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May 23rd, 2010

Being Disagreeable

I got into a bit of an argument with Stew Cohen about views on disagreement at lunchtime Friday. (Sorry dear colleagues, and co-residents of St Andrews, for disturbing your lunch unduly – I should have been less, er, disagreeable when arguing.) One of the upshots was I have a slightly clearer idea about what I dislike about “Equal Weight” approaches to disagreement.

Start with the abstract case. A person, call her Z, believes p on the basis of some parts of her total evidence E. Another person, call him RL, believes ¬p on the basis of some parts of his total evidence, which is also E. Z had antecedently, i.e., before finding out this odd view of RL’s, that RL was an epistemic peer on this question. What should Z do?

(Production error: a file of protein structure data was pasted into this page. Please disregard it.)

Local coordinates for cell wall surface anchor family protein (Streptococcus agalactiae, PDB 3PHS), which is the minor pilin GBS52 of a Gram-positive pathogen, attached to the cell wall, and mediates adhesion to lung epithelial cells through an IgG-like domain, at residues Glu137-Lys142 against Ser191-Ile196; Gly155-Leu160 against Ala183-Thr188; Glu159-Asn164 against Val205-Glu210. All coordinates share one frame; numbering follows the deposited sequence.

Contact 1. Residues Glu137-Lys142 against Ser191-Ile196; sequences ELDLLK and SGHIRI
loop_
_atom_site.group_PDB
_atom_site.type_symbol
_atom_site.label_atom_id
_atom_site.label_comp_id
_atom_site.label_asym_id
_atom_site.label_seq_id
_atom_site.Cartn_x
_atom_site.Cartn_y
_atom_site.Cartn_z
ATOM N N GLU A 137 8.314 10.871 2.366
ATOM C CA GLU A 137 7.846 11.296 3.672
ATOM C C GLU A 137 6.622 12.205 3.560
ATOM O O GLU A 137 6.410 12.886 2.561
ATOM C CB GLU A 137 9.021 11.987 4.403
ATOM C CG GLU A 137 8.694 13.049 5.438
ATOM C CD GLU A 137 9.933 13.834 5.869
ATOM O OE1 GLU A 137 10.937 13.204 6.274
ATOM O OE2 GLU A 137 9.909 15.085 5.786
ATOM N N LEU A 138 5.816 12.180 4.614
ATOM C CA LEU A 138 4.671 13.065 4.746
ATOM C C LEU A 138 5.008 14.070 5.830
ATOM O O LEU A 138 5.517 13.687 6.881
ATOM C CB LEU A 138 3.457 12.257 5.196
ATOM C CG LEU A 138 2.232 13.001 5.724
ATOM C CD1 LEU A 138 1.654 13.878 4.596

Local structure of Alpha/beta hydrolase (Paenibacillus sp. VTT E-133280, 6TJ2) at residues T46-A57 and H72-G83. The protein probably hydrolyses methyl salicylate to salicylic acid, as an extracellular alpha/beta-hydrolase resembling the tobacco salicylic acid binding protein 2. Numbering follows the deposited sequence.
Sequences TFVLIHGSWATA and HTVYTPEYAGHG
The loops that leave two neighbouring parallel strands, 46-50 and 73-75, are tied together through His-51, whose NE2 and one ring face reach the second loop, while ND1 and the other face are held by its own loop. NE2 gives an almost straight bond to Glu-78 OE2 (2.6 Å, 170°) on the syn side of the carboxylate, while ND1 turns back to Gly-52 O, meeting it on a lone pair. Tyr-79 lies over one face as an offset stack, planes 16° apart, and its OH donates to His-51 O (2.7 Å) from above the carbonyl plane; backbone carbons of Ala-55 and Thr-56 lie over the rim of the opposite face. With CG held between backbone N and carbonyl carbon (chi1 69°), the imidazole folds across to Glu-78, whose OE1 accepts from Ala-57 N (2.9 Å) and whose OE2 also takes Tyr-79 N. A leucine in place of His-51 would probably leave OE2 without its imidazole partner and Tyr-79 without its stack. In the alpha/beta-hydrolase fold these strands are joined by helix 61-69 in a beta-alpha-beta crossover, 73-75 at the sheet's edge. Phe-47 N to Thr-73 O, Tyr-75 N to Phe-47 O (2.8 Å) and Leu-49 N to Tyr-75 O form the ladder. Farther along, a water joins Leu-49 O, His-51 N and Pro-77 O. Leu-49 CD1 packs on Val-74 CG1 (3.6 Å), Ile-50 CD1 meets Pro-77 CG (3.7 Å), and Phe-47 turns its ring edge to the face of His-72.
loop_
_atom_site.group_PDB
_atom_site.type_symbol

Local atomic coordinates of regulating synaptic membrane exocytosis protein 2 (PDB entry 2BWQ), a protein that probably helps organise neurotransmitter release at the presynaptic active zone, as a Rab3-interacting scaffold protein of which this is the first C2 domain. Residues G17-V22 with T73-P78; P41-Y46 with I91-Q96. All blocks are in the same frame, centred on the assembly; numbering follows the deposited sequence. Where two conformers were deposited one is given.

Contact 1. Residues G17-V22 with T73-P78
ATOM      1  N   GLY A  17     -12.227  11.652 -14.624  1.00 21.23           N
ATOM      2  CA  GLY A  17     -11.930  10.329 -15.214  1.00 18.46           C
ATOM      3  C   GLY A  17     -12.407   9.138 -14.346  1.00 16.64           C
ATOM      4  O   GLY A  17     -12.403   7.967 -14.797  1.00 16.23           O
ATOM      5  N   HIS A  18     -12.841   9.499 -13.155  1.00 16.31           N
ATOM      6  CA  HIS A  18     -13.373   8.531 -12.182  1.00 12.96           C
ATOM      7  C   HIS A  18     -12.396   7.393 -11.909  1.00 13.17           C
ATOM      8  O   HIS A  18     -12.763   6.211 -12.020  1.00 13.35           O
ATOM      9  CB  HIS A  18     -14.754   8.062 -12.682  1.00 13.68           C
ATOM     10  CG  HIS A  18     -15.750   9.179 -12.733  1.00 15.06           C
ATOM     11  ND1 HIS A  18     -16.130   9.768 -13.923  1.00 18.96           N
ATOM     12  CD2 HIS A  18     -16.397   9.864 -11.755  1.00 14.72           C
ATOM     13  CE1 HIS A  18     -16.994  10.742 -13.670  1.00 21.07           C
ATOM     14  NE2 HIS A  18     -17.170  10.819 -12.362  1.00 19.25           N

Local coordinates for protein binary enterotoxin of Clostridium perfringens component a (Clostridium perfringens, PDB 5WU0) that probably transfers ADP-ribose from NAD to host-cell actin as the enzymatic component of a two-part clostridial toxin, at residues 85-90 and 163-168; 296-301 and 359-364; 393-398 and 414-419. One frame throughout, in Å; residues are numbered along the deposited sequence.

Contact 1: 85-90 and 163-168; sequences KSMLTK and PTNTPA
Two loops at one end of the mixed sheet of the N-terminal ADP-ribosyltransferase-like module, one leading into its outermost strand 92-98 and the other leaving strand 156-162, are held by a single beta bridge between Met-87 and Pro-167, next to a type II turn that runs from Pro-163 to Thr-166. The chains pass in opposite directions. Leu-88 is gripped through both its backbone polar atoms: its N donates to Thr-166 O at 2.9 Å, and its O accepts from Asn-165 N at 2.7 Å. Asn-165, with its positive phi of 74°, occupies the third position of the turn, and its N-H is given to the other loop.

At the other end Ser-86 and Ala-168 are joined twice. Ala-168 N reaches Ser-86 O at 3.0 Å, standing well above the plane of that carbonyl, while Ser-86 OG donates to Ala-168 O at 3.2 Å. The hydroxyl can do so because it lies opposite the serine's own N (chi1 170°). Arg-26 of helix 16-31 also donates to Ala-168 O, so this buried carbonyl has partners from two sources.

I say that it depends on what E is, and what p is, on their relation to each other and her relation to them.[1] And so, I think, says everyone.

Let’s consider a particular case of this. E contains the fact that thousands of other people, each of them just as qualified as RL, believe p on the basis of (other parts of) E. Then it would be perverse to let RL’s judgment make more than a trivial difference to Z’s position. If you said that Z had to “split the difference” between her current view and RL’s, that wouldn’t be an equal weight view, it would be a view that the last person you hear from trumps everyone else. And note that’s true even if Z has no independent reason to believe that RL is mistaken, incoherent or otherwise impaired.